My research area is at the interface of materials and biochemical sciences. We explore interactions between inorganic nanostructures and biomolecules. We exploit such interactions to create new hybrid structures and functions on one hand, and to discover new biomolecular folding patterns on the other.
Our earlier work has led to the finding of a family of molecular structures: DNA- single wall carbon nanotube (SWCNT) hybrid (see figure below). SWCNTs are one-dimensional molecules that have the same cylindrical shape but different chiralities. Many fundamental studies and technological applications of SWCNT require a population of tubes with identical chirality that current syntheses can not provide. By constructing DNA-SWCNT hybrids with specific ssDNA sequences, we are able to chromatographically separate SWCNTs by their chiralities. SWCNT also provides a unique platform to study nucleic acid folding and other biophysical properties. Potential application of DNA/SWCNT interactions ranges from biosensing to DNA sequencing.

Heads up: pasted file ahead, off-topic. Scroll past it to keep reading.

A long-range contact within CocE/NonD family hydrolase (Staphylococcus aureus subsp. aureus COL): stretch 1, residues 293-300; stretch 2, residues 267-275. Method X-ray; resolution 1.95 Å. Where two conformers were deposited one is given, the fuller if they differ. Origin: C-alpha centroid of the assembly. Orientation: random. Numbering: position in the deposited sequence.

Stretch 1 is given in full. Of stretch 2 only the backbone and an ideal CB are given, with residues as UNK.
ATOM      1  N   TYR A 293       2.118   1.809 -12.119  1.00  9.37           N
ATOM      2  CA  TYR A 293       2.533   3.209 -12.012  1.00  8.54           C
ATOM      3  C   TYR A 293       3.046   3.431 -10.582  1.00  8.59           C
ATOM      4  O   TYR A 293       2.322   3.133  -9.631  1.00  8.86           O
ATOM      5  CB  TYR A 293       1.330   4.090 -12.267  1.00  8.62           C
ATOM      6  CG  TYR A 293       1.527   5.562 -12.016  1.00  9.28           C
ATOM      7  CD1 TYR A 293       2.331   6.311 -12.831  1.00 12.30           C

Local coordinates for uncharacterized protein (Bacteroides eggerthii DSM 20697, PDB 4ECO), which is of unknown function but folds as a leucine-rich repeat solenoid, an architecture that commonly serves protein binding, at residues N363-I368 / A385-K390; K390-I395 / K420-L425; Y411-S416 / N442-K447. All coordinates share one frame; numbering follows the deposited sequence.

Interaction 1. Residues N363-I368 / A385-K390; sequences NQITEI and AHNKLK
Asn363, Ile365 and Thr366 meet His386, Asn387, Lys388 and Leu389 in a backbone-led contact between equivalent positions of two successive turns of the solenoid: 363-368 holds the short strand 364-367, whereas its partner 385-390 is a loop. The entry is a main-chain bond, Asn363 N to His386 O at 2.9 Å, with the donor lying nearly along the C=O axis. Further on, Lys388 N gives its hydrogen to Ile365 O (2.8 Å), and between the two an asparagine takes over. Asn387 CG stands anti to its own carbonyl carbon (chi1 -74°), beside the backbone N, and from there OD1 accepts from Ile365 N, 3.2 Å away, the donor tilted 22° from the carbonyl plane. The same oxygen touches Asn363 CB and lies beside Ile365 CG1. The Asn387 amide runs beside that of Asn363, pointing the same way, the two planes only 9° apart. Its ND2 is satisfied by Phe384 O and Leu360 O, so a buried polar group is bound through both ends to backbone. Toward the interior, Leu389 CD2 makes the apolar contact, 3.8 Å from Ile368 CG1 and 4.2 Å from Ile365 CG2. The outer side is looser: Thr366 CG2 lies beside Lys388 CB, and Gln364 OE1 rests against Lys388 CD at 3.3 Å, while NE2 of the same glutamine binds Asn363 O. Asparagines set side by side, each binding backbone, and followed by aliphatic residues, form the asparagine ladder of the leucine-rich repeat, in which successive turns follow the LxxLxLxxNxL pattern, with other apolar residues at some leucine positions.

Our current research covers the following two related areas:
1. Structure and function characterization of DNA-SWCNT hybrid, mechanistic understanding of the DNA-based SWCNT sorting method and its further development.
2. Engineering DNA-SWCNT hybrid as a measurement tool for biological applications.
In addition, we also provide purified materials to collaborators both outside and inside NIST to enable their fundamental measurements on SWCNTs.
Awards and Honors
American Cancer Society Postdoctoral Fellow, 1997 – 2000
Those who are interested in our research are encouraged to apply for postdoctoral positions. For U.S. citizens, the National Research Council Postdoctoral Fellowship with an annual stipend of $65,600 per year (as of 2011) is available.
News and Views on our research
Constantine Khripin (NRC Postdoctoral Fellow)
National Institute of Standards and Technology (2009-present)
DuPont Central Research and Development (2000-2009)
National Institute of Child Health and Human Development (1996-2000)
Peking University, BS (1984) and MS (1987) in Electronics
University of Utah, MS in Physics, 1990
Princeton University, Ph.D. in Chemistry (with Professor Charles Dismukes), 1995